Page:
Laura woke up in time to enjoy crossing the Golden Gate Bridge, a reminder of pride and sorrow to our family. In the 60’s my sisters and I took our first trip to California with our parents in a newly air-conditioned Chevy Bel-Air, visiting the bridge my Uncle Lawrence helped paint orange and touring the Bay with him, his wife Opal, and cousin Eddie. In an itinerary that included Disneyland, the Grand Canyon, and the Painted Desert, San Francisco was the most magical of destinations; I was 14 and used my newly accumulated discretionary income from babysitting to buy an incense burner, coolie hat, and hapi coat in Chinatown. We hiked through the sequoias in Muir Woods and ate blackberries from the vine. I envied cousin Eddie and wished I could stay in California, never go back to Houston, where the weather was miserable in most seasons, and the tedium of suburban life was nearly as stifling as the summer heat.
But a few years later Aunt Opal disappeared and her car was found parked next to the Golden Gate Bridge, a scene straight out of Vertigo. She had been despondent over the failure of her furniture business, and we were never sure what happened to her. Soon after the Summer of Love, cousin Eddie, who taught me to play “North to Alaska” on the accordion and had successfully made the transition to guitar, came in after a gig with his band and was found dead in his bunk bed, leaving Uncle Lawrence with nothing to hold him in Hayward. He returned to Oklahoma to live out his days with Aunt Laura, who had never married and stayed her whole life in the frilly pink room where she grew up.
It may have been the stereotypical Okie’s dream to move to California, but we were always warned away from the dangers of eternal sunshine and the easy life. The family suspected that Opal had jumped from the bridge, though her body was never found. The romantic appeal of jumping off the Golden Gate Bridge has lured thousands over the years to almost certain death; there is no stopping allowed on the way across, but don’t think it didn’t cross my mind, that long way down.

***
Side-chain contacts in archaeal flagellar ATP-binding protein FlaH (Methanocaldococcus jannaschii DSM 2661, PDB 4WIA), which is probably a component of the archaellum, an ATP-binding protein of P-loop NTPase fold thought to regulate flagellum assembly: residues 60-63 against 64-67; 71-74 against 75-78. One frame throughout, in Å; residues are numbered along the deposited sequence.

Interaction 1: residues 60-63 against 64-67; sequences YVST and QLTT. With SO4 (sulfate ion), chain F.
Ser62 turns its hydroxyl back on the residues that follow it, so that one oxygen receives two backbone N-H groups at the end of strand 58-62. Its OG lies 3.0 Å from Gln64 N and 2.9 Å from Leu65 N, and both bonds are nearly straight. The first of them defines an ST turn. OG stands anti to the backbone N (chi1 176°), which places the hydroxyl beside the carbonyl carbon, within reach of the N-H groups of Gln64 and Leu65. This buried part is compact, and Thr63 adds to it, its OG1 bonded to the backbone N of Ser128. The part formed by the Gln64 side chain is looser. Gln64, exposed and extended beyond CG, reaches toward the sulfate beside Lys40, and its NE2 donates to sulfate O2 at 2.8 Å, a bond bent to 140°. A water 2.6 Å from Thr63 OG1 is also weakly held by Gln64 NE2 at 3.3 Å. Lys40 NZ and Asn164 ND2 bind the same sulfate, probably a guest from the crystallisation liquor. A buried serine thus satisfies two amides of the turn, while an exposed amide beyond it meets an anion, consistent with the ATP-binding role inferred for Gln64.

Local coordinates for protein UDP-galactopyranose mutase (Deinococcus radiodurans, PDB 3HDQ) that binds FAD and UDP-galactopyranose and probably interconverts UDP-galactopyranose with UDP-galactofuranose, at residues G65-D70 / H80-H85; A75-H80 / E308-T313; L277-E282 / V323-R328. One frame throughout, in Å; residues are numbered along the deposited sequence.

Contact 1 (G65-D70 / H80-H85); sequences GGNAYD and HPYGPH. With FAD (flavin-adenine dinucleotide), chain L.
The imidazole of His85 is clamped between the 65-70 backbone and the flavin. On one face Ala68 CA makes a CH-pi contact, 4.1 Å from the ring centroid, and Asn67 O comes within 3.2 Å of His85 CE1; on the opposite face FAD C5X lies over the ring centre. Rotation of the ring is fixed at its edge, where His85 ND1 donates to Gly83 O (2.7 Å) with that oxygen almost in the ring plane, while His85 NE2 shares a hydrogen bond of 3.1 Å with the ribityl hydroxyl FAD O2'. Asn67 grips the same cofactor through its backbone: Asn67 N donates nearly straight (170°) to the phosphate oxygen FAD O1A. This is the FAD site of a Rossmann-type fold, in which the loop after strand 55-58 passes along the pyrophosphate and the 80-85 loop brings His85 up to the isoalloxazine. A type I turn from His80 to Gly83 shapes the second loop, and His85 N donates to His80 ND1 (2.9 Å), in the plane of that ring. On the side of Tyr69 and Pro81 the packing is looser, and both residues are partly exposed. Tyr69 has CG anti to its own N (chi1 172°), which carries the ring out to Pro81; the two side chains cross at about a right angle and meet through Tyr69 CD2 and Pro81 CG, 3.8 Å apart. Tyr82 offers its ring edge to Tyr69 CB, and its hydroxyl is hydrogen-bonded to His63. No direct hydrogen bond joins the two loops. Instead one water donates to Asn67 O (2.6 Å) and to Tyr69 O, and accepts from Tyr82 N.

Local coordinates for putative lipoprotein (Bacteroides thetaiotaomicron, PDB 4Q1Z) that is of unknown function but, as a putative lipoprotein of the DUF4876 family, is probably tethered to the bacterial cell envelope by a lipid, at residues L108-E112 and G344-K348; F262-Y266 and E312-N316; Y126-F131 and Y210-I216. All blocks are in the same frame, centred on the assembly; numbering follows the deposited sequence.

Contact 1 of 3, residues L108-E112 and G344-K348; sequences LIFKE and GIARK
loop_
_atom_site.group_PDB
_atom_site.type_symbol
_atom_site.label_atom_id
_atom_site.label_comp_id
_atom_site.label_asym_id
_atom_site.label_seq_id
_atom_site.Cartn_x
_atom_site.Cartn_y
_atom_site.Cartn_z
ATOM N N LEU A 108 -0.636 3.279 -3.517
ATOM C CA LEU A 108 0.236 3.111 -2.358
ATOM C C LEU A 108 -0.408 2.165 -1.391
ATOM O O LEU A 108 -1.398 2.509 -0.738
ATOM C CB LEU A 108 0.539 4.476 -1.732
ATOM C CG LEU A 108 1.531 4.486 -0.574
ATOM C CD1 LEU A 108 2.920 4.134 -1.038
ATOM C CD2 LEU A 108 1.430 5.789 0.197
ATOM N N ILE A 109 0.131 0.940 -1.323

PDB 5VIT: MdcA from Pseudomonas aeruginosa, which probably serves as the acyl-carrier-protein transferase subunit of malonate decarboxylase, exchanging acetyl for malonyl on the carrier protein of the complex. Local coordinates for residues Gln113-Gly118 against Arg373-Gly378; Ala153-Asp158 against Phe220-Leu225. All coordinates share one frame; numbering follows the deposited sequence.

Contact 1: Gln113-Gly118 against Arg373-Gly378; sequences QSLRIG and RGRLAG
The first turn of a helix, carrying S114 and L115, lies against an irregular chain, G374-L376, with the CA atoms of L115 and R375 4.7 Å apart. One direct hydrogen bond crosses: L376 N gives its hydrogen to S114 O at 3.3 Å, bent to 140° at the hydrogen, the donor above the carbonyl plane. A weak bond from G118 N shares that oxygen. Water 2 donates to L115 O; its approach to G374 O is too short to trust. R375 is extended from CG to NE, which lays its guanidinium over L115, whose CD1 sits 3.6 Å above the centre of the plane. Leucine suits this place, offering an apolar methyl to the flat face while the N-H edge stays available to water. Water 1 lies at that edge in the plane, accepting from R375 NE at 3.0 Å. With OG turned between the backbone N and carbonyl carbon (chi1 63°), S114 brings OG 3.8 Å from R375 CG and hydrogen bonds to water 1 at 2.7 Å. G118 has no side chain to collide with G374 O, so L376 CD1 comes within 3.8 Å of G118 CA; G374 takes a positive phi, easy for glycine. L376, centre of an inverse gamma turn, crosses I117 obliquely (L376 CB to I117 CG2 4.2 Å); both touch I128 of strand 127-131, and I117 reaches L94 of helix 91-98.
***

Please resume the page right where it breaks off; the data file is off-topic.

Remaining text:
Through the wooded slopes of Marin County and back up the coast we drove into the setting sun, heading for Fort Bragg, where the motels were cheaper than Mendocino but still in walking range of the ocean. As usual, we called ahead and reserved a place where we could swim and get a free breakfast, switching to the AAA Guide for Northern California and pulling out the Oregon/Washington guide for inspiration. Steinbeck’s route out of Monterey was sketchy aside from a cruise through the redwood forests that Woody Guthrie made famous. We were looking forward to Redwoods National Park and our first chance to flash the Eagle pass.
But Laura began complaining of a sore throat, stomach cramps, and shortness of breath, and all her sleeping became a sign that something was wrong. Tetanus? Mono? Meningitis? Like my mother before me, I always feared the worst when anyone was sick. We checked into the Fort Bragg Trade Winds Lodge, but there was no time to enjoy the dining and dancing establishment on the premises, flashing with light and music on the second floor, or even drink the champagne we brought with us.
Following street signs, we groped our way down dark streets to the Mendocino County Hospital and Laura checked into the emergency room, sharing the small facility with a couple of drunks and a screaming crackhead. Otherwise it was a slow night in the ER and I had time to follow the boys On the Road into Mexico. Laura was diagnosed with strep throat and given an antibiotic and a prescription to fill in the morning. Back in the room, we snacked on applesauce and cereal bars out of the cooler, fell asleep listening to the wind off the ocean whistling round the veranda, and dreamed ahead, without the anticipated walk on the beach.